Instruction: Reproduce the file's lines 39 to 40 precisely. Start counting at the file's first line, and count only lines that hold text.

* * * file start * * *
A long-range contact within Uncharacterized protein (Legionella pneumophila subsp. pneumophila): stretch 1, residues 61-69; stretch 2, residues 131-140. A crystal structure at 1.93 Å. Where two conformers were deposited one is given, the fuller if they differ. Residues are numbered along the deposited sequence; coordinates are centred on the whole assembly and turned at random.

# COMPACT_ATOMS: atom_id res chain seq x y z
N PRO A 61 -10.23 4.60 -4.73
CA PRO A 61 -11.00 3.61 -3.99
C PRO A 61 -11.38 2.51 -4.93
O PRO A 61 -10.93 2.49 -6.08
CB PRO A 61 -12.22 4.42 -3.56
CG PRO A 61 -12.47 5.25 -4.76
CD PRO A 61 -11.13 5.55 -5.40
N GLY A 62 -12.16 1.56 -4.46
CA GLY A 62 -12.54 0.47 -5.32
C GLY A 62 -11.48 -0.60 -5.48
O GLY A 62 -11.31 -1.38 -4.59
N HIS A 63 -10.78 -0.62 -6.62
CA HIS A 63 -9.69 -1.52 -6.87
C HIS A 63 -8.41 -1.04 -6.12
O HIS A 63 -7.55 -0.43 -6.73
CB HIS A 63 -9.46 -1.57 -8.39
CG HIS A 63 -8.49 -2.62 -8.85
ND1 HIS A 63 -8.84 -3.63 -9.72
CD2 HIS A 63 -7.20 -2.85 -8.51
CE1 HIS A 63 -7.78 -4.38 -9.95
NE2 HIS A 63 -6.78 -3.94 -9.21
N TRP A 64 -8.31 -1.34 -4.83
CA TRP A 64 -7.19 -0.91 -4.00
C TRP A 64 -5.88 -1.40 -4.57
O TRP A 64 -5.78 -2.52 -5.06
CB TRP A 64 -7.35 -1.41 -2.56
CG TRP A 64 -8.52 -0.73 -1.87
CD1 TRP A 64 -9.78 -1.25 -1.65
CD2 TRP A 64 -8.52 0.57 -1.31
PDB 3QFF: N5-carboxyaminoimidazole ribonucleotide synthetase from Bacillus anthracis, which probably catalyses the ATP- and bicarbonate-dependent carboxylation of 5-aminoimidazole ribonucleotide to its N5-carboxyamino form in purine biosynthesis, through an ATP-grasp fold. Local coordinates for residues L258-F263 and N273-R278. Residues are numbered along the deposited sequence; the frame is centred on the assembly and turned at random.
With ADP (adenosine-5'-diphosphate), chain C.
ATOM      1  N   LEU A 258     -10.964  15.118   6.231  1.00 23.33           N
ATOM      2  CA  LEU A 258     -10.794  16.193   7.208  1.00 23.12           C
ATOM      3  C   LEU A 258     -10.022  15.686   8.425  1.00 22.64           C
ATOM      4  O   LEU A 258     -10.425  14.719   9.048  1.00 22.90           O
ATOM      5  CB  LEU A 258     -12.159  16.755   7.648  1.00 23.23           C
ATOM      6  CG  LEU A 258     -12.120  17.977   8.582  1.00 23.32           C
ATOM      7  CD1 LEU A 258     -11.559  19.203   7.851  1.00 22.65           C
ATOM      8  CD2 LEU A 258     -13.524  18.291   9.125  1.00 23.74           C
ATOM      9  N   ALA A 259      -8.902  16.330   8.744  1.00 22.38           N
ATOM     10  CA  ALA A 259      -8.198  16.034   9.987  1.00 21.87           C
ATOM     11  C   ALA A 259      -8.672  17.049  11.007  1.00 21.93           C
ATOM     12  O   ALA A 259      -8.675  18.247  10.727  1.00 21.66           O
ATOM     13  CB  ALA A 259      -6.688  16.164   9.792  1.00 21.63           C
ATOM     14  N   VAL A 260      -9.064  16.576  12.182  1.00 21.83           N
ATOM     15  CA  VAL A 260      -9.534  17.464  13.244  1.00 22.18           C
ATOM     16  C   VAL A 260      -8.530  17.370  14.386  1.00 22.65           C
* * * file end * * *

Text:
ATOM      6  CG  LEU A 258     -12.120  17.977   8.582  1.00 23.32           C
ATOM      7  CD1 LEU A 258     -11.559  19.203   7.851  1.00 22.65           C